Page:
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A deadly virus that has already killed millions of pigs in the United States and Canada has been found for the first time in Alberta.
In a tweet, Dr. Egan Brockhoff, a veterinarian with the Prairie Swine Health Services and a veterinary counsellor for the Canadian Pork Council, said a case of porcine epidemic diarrhea (PED) had been found on a farm in the province on Monday.
Highly contagious, PED is spread through fecal matter and causes vomiting and diarrhea in swine leading to severe dehydration. The virus, which has no cure, is deadly for piglets, with mortality rates ranging between 70 to 100 per cent. The virus poses no threat to human health.
“This incident has not caused any food safety concerns, and pork products remain safe for consumption,” Alberta Pork said.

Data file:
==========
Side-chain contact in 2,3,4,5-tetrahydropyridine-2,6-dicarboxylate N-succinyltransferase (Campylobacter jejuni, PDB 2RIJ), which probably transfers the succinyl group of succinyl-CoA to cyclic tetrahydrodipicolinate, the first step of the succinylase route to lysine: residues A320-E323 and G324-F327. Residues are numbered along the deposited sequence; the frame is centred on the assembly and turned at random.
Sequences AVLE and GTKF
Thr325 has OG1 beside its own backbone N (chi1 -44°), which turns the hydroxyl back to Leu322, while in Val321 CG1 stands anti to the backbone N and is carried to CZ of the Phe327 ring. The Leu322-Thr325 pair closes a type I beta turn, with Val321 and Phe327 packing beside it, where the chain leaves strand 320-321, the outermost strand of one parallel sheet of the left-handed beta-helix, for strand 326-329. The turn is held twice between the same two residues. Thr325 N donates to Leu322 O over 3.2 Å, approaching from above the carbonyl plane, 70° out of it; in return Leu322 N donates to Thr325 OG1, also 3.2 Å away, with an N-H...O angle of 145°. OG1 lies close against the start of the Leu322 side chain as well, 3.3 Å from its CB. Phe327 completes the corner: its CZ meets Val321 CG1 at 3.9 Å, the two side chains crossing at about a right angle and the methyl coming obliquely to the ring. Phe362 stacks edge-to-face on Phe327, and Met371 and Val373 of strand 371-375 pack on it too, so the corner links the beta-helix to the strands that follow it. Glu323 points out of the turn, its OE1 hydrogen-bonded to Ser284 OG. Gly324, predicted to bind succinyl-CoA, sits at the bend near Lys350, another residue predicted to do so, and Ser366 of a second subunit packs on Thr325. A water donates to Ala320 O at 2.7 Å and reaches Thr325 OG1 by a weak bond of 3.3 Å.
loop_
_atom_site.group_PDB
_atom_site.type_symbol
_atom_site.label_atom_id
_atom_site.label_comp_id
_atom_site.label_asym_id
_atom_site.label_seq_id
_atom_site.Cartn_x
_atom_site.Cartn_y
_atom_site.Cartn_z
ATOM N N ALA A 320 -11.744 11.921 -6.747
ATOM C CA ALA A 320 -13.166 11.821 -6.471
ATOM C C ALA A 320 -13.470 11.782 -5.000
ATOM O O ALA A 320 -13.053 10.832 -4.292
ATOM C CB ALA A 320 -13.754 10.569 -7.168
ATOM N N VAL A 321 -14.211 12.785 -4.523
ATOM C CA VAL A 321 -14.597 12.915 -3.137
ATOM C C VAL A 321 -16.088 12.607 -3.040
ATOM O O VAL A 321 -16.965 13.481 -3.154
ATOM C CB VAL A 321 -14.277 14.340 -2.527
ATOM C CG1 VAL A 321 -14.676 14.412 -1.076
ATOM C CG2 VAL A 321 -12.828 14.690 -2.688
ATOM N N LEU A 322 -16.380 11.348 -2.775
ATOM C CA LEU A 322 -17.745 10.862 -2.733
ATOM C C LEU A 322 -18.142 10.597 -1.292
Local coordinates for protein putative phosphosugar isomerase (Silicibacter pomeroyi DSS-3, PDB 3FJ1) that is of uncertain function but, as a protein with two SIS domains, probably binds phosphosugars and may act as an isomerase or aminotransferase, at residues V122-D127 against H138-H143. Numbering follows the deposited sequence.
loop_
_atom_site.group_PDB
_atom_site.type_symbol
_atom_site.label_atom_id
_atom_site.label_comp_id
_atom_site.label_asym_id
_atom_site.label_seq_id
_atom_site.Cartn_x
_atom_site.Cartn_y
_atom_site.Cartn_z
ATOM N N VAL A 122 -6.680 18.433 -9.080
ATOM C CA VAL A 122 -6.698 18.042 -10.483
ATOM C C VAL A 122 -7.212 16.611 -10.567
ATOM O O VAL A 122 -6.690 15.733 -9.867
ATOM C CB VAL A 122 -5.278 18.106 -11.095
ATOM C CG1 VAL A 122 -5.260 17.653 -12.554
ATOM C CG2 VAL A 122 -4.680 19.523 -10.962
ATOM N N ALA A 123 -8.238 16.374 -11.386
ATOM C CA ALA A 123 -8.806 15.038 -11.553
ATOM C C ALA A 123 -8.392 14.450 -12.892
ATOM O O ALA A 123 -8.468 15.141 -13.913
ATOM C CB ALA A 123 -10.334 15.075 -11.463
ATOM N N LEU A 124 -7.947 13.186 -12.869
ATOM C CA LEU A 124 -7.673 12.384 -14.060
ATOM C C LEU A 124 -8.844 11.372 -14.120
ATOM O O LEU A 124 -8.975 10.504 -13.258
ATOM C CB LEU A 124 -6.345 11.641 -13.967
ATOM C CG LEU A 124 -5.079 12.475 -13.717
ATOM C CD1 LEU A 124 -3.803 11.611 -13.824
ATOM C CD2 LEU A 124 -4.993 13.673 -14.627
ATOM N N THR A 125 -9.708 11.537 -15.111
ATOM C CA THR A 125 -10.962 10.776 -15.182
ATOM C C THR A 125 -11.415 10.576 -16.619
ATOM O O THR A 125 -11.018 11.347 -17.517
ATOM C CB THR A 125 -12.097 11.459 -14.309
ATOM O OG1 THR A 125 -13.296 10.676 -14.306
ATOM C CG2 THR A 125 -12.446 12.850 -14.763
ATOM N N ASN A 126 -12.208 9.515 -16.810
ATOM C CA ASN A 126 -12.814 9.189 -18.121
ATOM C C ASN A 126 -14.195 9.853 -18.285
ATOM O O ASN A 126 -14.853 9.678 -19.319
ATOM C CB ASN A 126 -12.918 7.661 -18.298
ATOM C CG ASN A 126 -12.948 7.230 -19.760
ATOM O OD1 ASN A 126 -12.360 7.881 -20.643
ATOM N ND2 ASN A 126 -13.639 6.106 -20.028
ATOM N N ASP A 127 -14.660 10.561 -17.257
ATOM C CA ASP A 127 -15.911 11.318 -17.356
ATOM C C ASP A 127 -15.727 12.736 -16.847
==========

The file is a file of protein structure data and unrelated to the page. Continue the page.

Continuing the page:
PED was discovered in England in 1971. However, the first North American case of PED wasn’t found until May 2013 when an outbreak occurred on a farm in the United States. The initial Canadian case of PED was found in Ontario in January 2014. The farm, which was home to 200 to 300 piglets, experienced near 100 per cent mortality in less than 48 hours.
Until now, the virus had only been found on farms in Ontario, Manitoba and Prince Edward Island. Alberta, Saskatchewan, Manitoba, Quebec and Ontario require producers with suspected cases of PED on their farms to report outbreaks.
PED is not a federally regulated disease in Canada, meaning cases do not need to be reported to the Canadian Food Inspection Agency. In 2017, Agriculture Minister Lawrence MacAulay ordered the CFIA to review truck-washing protocols after a record outbreak of the virus was detected in Manitoba.
Members of Canada’s pork industry are currently meeting in Banff, Alta for the annual Banff Pork Seminar, a conference organized by the University of Alberta, Alberta Pork and the Alberta agriculture ministry.

January 18, 2019

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